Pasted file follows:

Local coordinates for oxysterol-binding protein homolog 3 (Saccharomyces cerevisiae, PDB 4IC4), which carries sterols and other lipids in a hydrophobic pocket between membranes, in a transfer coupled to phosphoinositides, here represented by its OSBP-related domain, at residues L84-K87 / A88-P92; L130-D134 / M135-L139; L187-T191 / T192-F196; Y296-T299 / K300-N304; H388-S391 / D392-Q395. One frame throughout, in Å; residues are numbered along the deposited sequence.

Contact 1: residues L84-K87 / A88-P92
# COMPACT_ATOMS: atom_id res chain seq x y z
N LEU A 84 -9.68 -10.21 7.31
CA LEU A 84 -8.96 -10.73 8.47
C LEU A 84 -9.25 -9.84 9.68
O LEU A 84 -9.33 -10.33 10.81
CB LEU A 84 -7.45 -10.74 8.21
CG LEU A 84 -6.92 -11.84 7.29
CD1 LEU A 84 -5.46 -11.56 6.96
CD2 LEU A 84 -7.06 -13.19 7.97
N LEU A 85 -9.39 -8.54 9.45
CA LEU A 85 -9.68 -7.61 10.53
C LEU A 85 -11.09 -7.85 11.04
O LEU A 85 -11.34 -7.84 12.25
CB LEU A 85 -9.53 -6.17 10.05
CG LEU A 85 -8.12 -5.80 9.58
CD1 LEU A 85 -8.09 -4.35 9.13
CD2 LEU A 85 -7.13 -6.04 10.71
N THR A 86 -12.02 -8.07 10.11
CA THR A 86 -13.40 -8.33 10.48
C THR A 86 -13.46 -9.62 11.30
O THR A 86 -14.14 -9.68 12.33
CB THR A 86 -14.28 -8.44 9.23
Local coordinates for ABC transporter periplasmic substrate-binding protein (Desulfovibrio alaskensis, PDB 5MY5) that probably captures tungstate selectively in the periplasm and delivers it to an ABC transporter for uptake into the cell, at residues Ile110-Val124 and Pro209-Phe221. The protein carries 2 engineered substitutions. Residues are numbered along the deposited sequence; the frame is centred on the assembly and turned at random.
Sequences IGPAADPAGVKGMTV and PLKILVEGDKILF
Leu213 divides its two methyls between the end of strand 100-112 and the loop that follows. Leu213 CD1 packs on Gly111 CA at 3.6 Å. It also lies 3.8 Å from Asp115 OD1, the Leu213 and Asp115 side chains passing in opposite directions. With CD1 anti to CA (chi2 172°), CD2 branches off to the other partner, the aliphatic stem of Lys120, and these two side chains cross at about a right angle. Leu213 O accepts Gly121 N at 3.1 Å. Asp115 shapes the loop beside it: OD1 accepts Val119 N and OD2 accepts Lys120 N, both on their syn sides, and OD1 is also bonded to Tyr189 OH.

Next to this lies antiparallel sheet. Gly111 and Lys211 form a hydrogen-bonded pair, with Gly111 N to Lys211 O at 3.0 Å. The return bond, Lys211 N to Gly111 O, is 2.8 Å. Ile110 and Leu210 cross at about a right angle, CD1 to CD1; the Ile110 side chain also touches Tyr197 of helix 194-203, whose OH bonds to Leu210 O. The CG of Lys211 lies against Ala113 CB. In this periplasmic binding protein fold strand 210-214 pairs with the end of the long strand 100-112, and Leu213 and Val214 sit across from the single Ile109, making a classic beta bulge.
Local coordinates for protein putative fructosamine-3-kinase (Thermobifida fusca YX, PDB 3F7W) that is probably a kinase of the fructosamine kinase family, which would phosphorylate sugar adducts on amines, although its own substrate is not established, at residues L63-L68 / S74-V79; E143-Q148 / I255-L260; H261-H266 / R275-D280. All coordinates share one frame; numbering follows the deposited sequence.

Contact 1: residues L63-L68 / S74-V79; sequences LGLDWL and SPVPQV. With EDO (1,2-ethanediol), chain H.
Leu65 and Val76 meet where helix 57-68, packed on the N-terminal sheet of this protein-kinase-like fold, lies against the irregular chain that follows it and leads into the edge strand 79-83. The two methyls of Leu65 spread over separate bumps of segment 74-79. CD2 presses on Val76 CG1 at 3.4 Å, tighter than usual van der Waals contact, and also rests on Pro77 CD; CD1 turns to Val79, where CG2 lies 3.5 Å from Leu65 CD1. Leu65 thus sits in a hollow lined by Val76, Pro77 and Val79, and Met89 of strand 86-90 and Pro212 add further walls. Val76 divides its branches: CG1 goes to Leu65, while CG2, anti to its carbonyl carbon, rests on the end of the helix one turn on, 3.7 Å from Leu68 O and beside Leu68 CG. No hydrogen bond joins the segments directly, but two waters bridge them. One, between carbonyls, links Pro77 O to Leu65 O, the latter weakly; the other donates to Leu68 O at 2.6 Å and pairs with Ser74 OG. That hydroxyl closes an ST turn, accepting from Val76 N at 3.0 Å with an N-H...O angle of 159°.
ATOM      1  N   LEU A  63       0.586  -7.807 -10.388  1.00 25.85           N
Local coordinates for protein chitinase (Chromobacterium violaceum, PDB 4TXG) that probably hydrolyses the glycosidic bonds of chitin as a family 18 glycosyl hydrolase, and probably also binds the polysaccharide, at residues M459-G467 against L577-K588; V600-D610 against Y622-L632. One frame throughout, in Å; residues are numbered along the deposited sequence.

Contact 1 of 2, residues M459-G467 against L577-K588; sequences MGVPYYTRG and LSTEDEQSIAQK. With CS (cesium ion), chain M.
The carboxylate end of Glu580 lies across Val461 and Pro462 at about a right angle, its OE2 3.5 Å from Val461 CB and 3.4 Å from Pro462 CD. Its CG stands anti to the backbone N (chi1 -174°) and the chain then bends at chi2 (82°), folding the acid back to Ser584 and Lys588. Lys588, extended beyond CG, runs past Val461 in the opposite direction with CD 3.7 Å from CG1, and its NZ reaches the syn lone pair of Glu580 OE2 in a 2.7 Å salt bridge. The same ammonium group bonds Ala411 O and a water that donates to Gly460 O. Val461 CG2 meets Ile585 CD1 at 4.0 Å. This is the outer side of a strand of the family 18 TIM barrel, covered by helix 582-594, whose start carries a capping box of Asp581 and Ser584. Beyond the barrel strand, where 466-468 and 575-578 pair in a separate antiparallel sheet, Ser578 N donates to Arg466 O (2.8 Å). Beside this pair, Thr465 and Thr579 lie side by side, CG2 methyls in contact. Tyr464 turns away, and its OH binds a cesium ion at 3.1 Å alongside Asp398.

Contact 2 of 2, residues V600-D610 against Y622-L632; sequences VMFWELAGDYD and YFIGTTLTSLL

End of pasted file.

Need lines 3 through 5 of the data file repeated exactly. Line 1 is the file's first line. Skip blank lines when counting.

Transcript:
# COMPACT_ATOMS: atom_id res chain seq x y z
N LEU A 84 -9.68 -10.21 7.31
CA LEU A 84 -8.96 -10.73 8.47